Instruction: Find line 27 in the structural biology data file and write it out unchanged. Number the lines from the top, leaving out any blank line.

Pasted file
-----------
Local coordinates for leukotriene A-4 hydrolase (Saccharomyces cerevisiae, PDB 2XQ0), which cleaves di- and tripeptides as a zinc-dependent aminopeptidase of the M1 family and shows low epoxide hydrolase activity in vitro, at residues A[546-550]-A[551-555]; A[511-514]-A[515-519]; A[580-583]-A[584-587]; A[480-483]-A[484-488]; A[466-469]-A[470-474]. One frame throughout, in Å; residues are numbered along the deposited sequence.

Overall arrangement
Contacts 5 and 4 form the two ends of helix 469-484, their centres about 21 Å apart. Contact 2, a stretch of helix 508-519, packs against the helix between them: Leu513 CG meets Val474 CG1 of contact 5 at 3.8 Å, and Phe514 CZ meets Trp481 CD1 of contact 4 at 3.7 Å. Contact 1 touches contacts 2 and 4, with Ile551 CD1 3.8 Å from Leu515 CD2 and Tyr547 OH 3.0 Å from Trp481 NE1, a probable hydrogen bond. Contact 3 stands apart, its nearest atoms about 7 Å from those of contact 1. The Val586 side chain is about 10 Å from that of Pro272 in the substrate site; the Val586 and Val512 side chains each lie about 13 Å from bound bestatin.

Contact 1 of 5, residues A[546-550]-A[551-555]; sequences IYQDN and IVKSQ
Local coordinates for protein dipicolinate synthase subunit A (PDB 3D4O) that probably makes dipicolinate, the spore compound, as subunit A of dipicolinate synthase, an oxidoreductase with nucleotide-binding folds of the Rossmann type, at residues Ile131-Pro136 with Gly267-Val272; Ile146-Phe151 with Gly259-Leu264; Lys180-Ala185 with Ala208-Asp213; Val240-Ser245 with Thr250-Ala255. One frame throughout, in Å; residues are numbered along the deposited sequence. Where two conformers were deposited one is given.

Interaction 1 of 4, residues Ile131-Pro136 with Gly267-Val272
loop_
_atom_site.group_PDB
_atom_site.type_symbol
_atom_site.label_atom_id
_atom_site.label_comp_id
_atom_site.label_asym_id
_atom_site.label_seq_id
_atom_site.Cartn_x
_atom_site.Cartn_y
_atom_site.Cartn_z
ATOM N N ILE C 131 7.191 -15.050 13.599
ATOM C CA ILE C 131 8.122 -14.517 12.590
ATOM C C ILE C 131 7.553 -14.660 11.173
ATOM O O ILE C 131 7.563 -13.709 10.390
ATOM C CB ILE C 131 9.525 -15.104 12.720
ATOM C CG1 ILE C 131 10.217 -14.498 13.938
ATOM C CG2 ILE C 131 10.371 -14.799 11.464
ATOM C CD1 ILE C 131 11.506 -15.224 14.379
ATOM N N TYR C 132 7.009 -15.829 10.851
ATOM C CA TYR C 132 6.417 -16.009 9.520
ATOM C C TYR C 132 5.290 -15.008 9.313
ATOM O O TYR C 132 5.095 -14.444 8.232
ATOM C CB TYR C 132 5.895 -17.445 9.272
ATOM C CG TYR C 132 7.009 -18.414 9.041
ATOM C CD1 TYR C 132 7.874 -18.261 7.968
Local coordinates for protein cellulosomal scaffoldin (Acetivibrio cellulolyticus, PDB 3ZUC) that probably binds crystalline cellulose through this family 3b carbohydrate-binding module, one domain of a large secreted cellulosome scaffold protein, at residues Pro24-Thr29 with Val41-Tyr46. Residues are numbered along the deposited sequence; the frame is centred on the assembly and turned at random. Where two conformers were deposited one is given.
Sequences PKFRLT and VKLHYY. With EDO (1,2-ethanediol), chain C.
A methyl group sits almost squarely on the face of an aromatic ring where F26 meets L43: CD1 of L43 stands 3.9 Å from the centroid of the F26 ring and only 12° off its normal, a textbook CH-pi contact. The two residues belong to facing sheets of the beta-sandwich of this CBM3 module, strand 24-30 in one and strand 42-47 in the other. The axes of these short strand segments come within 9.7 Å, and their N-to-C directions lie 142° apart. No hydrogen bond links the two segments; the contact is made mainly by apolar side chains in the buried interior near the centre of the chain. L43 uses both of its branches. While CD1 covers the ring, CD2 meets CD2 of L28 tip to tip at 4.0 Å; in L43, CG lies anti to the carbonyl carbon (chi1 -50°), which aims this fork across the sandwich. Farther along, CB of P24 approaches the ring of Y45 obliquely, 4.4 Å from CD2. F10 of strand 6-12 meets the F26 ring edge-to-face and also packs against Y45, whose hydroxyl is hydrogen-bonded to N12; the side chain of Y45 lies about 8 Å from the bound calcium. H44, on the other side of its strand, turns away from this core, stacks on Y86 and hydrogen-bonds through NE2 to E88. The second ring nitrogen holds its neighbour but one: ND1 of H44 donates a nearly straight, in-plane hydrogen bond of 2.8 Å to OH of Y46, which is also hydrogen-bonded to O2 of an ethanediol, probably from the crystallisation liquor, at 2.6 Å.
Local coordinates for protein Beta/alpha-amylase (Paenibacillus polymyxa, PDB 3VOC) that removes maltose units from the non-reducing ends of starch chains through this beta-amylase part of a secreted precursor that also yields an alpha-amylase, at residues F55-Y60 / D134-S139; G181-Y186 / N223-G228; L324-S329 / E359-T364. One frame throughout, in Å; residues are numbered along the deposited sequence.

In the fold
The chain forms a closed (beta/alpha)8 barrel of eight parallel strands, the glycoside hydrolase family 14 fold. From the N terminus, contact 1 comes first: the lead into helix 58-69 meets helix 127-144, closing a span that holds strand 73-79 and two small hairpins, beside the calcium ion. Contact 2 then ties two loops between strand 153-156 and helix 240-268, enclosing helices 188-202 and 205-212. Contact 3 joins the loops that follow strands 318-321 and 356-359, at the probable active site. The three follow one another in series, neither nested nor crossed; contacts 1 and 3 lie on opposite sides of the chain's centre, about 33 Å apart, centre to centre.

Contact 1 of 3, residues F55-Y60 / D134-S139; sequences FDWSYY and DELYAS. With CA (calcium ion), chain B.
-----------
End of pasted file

ATOM C C TYR C 132 5.290 -15.008 9.313